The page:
My name is Angela Butler. I live in Newcastle under Lyme with my husband Phil – we had 2 sons, Nathan and Joshua.
We were a very happy family spending lots of time travelling the country supporting Nathan and Josh with all their sporting interests and activities.
Wednesday, 22nd February, 2006 started off as another normal day in the Butler household. Josh went off to school, Phil and I went off to work, leaving Nathan in bed as he had a day off college where he was studying a music technology course.
I went in to check on Nathan before I left the house and he was tucked up in bed sleeping soundly – even though the boys were 16 and 13 I still checked on them when they were sleeping just as I had when they were babies.
By midday it was unusual that I hadn’t heard from Nathan – he was always in regular contact letting me know where he was and what was happening in his busy and exciting life. I tried the house phone many times plus his mobile but there was no reply from either. I thought this was unusual but was not unduly alarmed – I thought perhaps he was out and hadn’t got a signal on his phone?
I came into the house at 3.45pm – and everything was just as I’d left it in the morning. I went upstairs and found Nathan lying on his bedroom floor, where he must have been since the morning as he was only partially dressed. The scenes that followed were horrendous and will stay with us forever – paramedics, doctors and the police but all to no avail and my dearest beautiful eldest son was certified dead!
How could this be? Why had this happened? Questions and questions to which we had no answers.
Nathan was a very fit and active young man – he was a county cricket player, a qualified football referee and a swimming lifeguard. He had played cricket in Barbados whilst playing for the county team – we all went along to support him and sadly this was our last family holiday together but one filled with lots of happy memories which we will treasure forever.
Nathan had three part time jobs, spent his weekends as a DJ doing mobile discos at all sorts of events and had already bought himself a car even though he wasn’t yet 17. He lived his life in the fast lane, never wasting time to wonder why or how – in Nathan’s world anything was possible – and he was loved by all who had the pleasure to be part of this vivacious world – he was the life and soul of any event and his friends said that when Nathan entered a room it was a case of “Nathan Butler has entered the building – let the fun begin”!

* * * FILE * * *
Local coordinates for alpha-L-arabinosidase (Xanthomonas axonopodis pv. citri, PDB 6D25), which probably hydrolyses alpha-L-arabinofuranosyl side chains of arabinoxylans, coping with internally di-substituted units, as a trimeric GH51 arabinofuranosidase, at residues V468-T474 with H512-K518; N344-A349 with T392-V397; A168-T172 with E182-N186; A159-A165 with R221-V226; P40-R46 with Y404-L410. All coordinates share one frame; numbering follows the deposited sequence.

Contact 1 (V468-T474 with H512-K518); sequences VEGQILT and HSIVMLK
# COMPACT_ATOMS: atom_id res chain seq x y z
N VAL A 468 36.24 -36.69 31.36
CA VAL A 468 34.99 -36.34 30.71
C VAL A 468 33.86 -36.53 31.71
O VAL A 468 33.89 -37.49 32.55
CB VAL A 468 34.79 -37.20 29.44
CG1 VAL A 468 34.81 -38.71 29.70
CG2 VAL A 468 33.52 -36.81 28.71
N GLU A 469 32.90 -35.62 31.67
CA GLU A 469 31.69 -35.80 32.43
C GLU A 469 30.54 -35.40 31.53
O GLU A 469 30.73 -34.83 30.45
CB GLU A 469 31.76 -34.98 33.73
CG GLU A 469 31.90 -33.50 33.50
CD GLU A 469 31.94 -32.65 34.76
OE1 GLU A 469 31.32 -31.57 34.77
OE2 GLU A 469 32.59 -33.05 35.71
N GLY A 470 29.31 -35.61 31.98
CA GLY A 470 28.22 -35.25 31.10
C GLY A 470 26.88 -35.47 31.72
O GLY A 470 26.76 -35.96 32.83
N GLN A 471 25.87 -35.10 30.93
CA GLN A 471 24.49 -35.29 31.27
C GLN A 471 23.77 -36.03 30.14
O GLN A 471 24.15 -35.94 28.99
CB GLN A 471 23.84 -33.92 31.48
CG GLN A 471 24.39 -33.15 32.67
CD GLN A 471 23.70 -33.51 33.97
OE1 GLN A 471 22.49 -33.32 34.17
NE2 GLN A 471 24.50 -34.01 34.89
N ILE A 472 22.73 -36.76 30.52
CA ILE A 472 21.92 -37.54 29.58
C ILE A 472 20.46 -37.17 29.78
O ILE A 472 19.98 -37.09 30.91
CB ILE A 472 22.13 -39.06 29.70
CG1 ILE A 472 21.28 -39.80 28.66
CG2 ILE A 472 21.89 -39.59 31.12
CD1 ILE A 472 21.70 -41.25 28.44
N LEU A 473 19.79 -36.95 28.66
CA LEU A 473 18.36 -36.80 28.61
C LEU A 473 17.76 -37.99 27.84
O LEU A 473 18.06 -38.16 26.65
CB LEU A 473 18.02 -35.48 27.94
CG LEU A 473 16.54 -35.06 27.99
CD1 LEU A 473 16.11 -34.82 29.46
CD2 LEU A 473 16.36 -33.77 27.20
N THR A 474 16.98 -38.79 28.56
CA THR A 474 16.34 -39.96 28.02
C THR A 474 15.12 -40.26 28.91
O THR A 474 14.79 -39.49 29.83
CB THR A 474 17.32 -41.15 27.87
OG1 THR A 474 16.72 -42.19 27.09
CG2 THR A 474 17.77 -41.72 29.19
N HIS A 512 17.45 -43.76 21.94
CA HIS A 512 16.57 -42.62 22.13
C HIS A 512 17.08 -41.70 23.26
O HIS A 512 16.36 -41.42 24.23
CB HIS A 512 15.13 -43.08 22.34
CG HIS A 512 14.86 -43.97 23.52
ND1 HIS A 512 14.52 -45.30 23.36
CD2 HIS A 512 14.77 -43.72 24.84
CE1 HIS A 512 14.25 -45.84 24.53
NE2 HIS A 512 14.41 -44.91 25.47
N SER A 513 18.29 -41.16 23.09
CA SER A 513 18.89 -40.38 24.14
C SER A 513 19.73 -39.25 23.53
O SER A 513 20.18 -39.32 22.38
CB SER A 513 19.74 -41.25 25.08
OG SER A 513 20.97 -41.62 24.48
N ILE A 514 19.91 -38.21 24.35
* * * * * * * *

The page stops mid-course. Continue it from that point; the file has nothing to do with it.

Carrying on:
But along with all his fun and frolics was a caring sharing nature of the young man who loved to spend time with his family – nanas, granddads, aunties, uncles and cousins – and would do anything to see everybody else happy and enjoying themselves.
Nathan had a large circle of friends who have all done him proud by taking over his mantle of “big brother” to Josh – Josh is now a treasured part of the friendship group where Nathan left a gap.
Nathan’s friends continue to be part of our extended family, which is something that helps ease our pain. Seeing them grow and develop into adults has been a great comfort to Phil and I as they were all very important to Nathan.
The day after Nathan’s death, the coroner telephoned me to say that the post mortem showed that Nathan had died of a heart defect. I went onto the internet to investigate and came across the CRY website and read many stories on the “my story” page of tragic young deaths just like Nathan’s.
The support and information provided by CRY, along with the constant love and support of our family and friends, has been invaluable in helping us to deal with our grief and rebuild our lives without Nathan.
This has been a very hard and difficult journey, one which is ongoing and we will always be grateful to CRY for helping us to try and make sense of this dreadful tragic situation.
I am actively involved with fundraising and this year (2010) organised two screening weekends. During these weekends 25 people were found to have a problem and have been referred on for further investigation.
Nathan had an enlarged heart muscle and screening would have picked up this defect and could possibly have saved him. However this was not to be for us, but we will continue to fundraise to raise awareness and to prevent further young people from having their lives tragically cut short and to prevent other families from suffering as we are and always will do.